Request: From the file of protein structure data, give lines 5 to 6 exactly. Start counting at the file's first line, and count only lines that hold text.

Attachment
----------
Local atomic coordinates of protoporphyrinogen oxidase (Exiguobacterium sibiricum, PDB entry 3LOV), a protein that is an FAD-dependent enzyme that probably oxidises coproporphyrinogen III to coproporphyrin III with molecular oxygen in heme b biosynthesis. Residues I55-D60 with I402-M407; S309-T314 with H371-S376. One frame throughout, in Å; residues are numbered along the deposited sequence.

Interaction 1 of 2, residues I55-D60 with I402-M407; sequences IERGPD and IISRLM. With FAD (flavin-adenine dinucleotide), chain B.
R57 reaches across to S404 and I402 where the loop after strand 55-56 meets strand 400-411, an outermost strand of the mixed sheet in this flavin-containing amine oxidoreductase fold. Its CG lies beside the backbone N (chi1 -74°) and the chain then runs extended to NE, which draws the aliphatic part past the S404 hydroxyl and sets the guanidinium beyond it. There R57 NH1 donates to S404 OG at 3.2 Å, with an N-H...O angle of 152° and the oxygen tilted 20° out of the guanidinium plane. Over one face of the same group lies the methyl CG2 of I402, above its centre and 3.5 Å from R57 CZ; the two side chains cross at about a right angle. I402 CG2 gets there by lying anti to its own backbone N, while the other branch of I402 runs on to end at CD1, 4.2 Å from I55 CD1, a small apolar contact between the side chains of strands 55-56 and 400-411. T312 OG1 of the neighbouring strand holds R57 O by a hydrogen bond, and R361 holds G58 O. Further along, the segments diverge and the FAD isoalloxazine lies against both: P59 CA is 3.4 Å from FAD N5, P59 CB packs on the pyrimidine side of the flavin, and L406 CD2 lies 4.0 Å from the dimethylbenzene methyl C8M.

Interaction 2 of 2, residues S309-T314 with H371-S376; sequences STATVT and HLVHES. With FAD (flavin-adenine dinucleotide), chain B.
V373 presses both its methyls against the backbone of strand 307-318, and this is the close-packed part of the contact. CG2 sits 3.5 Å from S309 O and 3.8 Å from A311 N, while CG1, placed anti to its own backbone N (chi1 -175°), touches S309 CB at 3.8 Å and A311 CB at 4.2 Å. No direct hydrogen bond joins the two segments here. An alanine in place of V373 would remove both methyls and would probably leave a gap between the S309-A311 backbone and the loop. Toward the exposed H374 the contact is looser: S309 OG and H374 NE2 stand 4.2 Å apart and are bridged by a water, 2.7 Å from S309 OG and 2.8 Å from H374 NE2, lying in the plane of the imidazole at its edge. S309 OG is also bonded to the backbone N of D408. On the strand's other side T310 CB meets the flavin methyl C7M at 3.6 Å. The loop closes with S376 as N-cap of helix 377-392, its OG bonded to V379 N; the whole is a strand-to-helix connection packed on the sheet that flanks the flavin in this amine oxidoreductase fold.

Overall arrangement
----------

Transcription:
V373 presses both its methyls against the backbone of strand 307-318, and this is the close-packed part of the contact. CG2 sits 3.5 Å from S309 O and 3.8 Å from A311 N, while CG1, placed anti to its own backbone N (chi1 -175°), touches S309 CB at 3.8 Å and A311 CB at 4.2 Å. No direct hydrogen bond joins the two segments here. An alanine in place of V373 would remove both methyls and would probably leave a gap between the S309-A311 backbone and the loop. Toward the exposed H374 the contact is looser: S309 OG and H374 NE2 stand 4.2 Å apart and are bridged by a water, 2.7 Å from S309 OG and 2.8 Å from H374 NE2, lying in the plane of the imidazole at its edge. S309 OG is also bonded to the backbone N of D408. On the strand's other side T310 CB meets the flavin methyl C7M at 3.6 Å. The loop closes with S376 as N-cap of helix 377-392, its OG bonded to V379 N; the whole is a strand-to-helix connection packed on the sheet that flanks the flavin in this amine oxidoreductase fold.

Overall arrangement